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Résister aux orages violents
June 2018

What to do during severe storms

What to do during severe storms

Thunderstorms always come with the return of hot weather. They can be majestic, impressive and even frightening but, most of all, they can cause major property damage and expose you to serious injuries, an event that, contradictory to popular belief, does not only happen to others.

Find shelter, fast!

When a severe storm is brewing, you’ll hear about it in the media. Follow the news and keep an eye on your weather app; this way you’ll be sure to get any alerts. When the storm hits, the first thing you should do is seek shelter, no matter where you happen to be.

If you’re inside:

Close all the windows and doors and stay in a room in the middle of the house. Unplug any electrical appliances, then keep your distance from the outlets. Avoid using your desktop computer or TV: an electrical surge could cause them irreparable damage.

If you’re in a vehicle:

Whether you’re travelling by car, boat, or bicycle, you should quickly seek shelter. Always check the weather before going out on an excursion. If the wind picks up and you see large clouds gathering, it’s time to head home! The inside of a road vehicle can serve as shelter from the storm. If lightning does strike your vehicle, don’t get out to seek help.

If you’re outside:

Make yourself as small as possible! Find a low area, like a ditch, and squat down. Stay away from trees, utility poles and power lines, bodies of water, or any high structure that may conduct electricity.

If the storm causes damage

If the storm has caused significant damage to your property, call the fire department: they’ll be able to tell you if it’s safe to go inside your home. Next, call your insurance company. Take photos of the damage both inside AND outside your home, if applicable; this will speed up your claim!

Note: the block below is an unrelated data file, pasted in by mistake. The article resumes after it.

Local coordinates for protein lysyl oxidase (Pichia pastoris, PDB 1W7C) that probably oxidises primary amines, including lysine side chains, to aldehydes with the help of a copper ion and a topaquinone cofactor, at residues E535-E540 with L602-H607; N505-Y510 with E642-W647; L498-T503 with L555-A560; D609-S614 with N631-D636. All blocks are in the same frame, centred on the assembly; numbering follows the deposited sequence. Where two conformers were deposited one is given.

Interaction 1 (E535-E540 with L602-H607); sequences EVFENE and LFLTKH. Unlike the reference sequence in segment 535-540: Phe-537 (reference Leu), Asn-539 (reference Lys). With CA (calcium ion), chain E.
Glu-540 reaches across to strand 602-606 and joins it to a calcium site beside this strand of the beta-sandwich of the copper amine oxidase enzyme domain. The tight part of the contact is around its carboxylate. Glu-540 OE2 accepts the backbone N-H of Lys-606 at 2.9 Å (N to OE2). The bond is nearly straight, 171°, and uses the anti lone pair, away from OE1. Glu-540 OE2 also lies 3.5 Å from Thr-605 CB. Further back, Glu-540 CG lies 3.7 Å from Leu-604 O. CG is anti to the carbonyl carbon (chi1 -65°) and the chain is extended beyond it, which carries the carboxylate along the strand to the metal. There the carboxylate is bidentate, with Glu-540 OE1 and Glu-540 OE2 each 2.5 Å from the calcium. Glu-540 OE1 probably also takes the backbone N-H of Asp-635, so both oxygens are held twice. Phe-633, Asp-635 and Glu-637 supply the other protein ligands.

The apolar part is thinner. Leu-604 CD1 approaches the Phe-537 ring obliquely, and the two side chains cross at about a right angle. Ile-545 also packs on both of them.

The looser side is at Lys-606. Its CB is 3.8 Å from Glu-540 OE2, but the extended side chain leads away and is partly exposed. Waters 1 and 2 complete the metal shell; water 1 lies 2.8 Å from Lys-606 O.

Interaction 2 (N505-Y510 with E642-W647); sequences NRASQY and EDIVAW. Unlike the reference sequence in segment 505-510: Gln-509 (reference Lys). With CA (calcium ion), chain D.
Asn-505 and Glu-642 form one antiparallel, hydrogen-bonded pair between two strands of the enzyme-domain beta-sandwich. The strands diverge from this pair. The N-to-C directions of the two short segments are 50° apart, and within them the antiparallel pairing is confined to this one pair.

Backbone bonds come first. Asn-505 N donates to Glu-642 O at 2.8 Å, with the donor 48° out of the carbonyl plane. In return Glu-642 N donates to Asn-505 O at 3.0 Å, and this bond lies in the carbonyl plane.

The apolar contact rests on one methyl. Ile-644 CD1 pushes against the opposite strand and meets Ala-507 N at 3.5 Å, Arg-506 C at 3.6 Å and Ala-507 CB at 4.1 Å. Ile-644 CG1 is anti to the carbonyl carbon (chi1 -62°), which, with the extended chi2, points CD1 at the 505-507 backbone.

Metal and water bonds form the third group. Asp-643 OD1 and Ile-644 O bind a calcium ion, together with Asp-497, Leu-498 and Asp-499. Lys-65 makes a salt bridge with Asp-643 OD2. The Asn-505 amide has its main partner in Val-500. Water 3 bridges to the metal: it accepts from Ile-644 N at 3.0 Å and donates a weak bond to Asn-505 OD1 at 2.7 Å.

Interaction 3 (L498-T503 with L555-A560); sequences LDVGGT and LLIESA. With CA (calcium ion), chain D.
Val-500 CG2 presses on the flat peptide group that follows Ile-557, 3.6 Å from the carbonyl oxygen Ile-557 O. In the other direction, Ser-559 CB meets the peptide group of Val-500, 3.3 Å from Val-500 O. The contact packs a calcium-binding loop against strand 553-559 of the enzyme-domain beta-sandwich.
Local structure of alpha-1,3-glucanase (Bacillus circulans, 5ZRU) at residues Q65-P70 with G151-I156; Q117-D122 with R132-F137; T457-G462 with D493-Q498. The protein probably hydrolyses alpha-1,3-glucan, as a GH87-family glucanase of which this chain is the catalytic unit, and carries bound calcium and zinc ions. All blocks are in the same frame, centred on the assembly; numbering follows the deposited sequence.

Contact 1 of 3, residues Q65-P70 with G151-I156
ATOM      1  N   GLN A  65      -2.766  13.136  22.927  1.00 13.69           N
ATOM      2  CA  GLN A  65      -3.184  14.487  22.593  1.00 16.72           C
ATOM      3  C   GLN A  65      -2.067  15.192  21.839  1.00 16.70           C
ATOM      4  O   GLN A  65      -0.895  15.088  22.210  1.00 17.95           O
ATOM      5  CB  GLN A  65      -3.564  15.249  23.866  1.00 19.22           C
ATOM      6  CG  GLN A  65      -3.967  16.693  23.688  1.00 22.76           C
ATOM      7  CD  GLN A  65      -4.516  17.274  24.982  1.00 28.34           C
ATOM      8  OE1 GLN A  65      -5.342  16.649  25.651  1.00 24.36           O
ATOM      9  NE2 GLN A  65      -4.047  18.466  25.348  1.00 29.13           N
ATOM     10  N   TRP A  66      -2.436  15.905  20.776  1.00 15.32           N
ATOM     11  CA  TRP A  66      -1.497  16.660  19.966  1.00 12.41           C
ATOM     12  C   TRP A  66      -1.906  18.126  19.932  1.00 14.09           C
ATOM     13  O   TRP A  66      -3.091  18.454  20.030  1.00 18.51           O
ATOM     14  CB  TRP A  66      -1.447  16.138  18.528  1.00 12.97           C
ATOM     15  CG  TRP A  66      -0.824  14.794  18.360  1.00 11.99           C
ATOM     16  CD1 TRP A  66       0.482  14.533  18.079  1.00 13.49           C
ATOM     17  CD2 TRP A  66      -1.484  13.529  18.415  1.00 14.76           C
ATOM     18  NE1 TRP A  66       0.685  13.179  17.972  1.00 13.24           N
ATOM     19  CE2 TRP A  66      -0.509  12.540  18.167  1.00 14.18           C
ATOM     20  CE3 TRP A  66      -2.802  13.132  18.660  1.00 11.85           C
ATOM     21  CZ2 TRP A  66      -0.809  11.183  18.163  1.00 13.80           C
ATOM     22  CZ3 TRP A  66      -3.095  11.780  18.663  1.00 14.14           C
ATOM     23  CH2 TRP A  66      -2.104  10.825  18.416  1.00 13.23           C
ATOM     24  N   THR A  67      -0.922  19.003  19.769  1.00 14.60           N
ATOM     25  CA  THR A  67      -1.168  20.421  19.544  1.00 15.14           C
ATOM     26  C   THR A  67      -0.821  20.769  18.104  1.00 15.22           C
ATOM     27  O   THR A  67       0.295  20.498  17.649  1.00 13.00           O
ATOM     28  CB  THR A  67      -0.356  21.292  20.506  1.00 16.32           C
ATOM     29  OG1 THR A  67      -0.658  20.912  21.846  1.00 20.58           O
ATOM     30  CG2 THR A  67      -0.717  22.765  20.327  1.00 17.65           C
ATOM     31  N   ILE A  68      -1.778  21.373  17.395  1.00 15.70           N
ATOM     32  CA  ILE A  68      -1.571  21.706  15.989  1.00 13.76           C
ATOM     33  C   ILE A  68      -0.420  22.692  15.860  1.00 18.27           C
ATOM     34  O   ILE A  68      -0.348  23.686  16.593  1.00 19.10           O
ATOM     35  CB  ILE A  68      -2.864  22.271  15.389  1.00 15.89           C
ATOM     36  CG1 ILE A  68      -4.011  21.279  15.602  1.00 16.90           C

Clearing the air: 5 lightning-related myths

  1. Some people mistakenly believe that lightning won’t strike if it isn’t raining. Not true! Most lightning victims are struck in dry weather.
  2. Rubber-soled shoes and car and bike tires are good protection against being struck by lightning. False: regardless of the type of shoes you are wearing, nothing can prevent lightning from taking a path it wants to take. Tires won’t help you either.
  3. Anything struck by lightning stores an electrical charge that can shock you as well on contact. Also false: once lightning has struck, all danger has been avoided.
  4. Lightning never strikes the same place twice. Toronto’s CN Tower alone proves this belief wrong—it’s struck dozens of times a year!
  5. A faraway storm doesn’t pose any risk. Once again, false: storms can move... in a flash! A storm that looks far away may be overhead in just a matter of minutes.
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